They care about it much more in the Caribbean where, as I heard in a sad radio interview with the prime minister of the Grenadines, they're dead against Asda. An Asda takeover of Safeway would spell trouble for the banana growers of the Grenadines because Walmart, which owns Asda, buys all its bananas from Honduras and the loss of the Safeway business would devastate the Grenadines' economy. It's a chilling reminder of how, in the relentless sweep of global trade, it's the small people such as banana farmers who get brushed aside without a thought.
Imagine explaining to someone from the Grenadines that their livelihood has been destroyed because of the decision by a handful of fund managers in New York and London to support the Asda bid for Safeway; or because the Competition Commission has decided that the poor citizens of Britain would benefit from the wider application of Walmart's awesome buying power.
It is this issue that the charity Christian Aid highlights in its latest campaign through Partners BDDH. Instead of the Grenadine banana farmer, however, we have Charles Avaala, a Ghanaian tomato grower who not only can't export tomatoes, but finds his home market under attack from cheap, subsidised European tomatoes. Same difference though.
At first you think this might be an odd subject for a charity that goes by the name of Christian Aid. The inequities of world trade are no respecter of religious denomination. In fact Christian Aid is better described as a Third World charity whose main aim is to remove inequalities. Most recently it has targeted the issue of Third World debt - with some success if the evidence of the Jubilee 2000 campaign is to be believed. And now, along with other charities it must be said, it is focusing on world trade.
Of course this is a hugely complex issue, hard to tackle in advertising unless, as the debt issue proved, you're prepared to pay a long-term game to shift public opinion in tiny increments. It is a fight that has to be conducted in the corridors of power in Whitehall, Brusssels and Washington as well as on the high street. I say the high street because, at the end of the day, it comes down to the price we are prepared to pay for our bananas and tomatoes. In that sense we all bear some responsibility, whether through our own purchasing habits or through the decisions of fund managers notionally acting - it is our pension fund money, after all - on our behalf.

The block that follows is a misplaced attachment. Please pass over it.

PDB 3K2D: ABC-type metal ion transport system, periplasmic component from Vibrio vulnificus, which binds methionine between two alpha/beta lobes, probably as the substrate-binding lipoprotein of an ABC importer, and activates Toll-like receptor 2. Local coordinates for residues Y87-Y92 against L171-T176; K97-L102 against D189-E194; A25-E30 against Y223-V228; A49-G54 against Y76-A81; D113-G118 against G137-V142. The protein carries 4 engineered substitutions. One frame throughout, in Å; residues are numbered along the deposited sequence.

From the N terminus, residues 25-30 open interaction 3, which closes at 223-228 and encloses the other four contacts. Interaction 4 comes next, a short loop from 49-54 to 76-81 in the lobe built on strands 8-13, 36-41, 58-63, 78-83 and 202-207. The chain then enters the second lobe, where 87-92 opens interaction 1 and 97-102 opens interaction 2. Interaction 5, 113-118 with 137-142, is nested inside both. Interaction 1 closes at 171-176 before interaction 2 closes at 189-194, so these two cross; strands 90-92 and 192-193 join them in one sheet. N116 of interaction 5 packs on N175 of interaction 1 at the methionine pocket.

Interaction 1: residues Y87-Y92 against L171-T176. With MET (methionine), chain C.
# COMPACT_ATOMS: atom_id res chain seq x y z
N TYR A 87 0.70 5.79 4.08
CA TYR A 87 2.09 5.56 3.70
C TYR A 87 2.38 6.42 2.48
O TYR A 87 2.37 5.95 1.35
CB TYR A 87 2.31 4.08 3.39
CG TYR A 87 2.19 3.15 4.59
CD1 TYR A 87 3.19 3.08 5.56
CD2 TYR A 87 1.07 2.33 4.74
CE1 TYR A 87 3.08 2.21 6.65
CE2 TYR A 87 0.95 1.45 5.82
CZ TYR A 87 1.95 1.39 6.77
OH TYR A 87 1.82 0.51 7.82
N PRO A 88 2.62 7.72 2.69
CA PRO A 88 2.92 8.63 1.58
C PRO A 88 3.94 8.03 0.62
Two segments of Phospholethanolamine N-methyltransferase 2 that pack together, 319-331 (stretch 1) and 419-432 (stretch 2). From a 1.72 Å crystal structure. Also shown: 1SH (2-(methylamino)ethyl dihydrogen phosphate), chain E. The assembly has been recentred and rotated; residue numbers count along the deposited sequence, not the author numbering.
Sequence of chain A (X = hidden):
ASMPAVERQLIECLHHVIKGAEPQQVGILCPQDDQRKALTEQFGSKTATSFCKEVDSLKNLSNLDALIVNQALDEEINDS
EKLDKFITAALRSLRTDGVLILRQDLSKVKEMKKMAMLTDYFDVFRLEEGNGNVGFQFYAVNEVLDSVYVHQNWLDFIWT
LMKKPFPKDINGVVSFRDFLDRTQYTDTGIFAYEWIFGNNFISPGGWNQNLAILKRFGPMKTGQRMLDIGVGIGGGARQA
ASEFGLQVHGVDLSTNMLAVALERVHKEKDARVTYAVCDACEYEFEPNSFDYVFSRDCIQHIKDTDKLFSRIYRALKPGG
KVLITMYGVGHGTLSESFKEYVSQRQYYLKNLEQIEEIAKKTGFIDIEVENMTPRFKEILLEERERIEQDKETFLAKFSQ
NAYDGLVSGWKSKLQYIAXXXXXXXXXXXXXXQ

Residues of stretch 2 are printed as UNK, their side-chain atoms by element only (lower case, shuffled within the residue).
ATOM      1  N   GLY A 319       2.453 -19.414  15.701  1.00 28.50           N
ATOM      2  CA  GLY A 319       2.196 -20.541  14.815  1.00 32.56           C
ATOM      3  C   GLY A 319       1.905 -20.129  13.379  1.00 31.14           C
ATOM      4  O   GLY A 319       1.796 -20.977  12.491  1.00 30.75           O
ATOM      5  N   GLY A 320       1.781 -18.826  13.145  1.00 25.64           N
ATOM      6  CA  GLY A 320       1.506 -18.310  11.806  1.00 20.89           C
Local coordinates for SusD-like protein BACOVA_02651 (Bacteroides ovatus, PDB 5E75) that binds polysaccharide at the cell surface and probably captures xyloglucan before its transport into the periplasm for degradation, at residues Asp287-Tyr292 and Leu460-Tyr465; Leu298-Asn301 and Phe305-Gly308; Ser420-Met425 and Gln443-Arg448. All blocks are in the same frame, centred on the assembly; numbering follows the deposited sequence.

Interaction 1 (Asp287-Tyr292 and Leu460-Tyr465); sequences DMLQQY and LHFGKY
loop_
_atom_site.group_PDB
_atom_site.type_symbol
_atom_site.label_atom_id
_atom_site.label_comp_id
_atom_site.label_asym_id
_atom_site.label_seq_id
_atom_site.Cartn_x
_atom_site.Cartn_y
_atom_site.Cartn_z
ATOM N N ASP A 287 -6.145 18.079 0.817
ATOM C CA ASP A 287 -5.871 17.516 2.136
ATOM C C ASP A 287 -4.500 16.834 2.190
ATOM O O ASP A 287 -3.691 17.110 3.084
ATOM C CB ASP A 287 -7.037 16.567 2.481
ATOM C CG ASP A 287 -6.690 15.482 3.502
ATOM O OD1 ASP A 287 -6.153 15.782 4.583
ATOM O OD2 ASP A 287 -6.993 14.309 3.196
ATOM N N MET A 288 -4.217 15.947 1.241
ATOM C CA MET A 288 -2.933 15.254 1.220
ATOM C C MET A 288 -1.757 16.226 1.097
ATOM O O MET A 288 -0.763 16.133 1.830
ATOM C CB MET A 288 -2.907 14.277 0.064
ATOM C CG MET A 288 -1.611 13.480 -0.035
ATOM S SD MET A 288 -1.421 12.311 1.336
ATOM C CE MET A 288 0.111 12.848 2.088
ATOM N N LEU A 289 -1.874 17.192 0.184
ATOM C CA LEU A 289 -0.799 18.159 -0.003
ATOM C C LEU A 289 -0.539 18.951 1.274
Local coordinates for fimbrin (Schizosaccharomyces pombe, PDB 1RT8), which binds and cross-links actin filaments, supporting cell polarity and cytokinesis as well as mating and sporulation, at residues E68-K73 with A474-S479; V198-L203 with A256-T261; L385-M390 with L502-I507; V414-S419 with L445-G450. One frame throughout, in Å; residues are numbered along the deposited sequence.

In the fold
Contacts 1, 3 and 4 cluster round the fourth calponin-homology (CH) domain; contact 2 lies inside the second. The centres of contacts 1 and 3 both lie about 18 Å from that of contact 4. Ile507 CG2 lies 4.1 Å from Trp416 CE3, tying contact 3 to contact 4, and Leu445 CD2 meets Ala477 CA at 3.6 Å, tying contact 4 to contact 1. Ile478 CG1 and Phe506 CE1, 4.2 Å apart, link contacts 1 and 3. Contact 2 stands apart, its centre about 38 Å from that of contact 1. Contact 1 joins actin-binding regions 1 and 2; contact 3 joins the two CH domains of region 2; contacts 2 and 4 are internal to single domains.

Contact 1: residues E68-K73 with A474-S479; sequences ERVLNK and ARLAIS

Accordingly, this Christian Aid ad, via the metaphor of wrestling promotion, speaks to us all. But does it have any effect? The proposition - that enfeebled Third World farmers are squeezed by all-powerful supermarket buyers - certainly strikes a chord, not least because it is counter-intuitive.
Isn't world trade supposed to make us all richer? Not necessarily, if this ad is to be believed. Personalising the victim while depersonalising and demonising the bully is also a neat trick since we identify with the former and fear the latter.
I took the trouble to read this ad because I'm interested in the issue, but it could have been better. First, intriguing though the concept is, it's a typographical dog's dinner. Why make it harder to read than it need be? Second, that faceless world trader is actually the guy who manages my pension fund or buys tomatoes for Walmart. He or she could be my neighbour.
How much more effective would it have been to show that the "bullies" are, just like the Third World farmers, ordinary people doing apparently ordinary jobs? Still, as instructed, I shall be cutting off the coupon at the bottom of the ad and mailing it to Tony Blair. Shame though that they did their best to hide the coupon away. It's supposed to be a call to action, not inaction.
Dead cert for a Pencil? Not for art direction.
File under C for conscience-pricker.
What would the vicar's wife say? "So, how much are you prepared to pay
for Ghanaian tomatoes then?"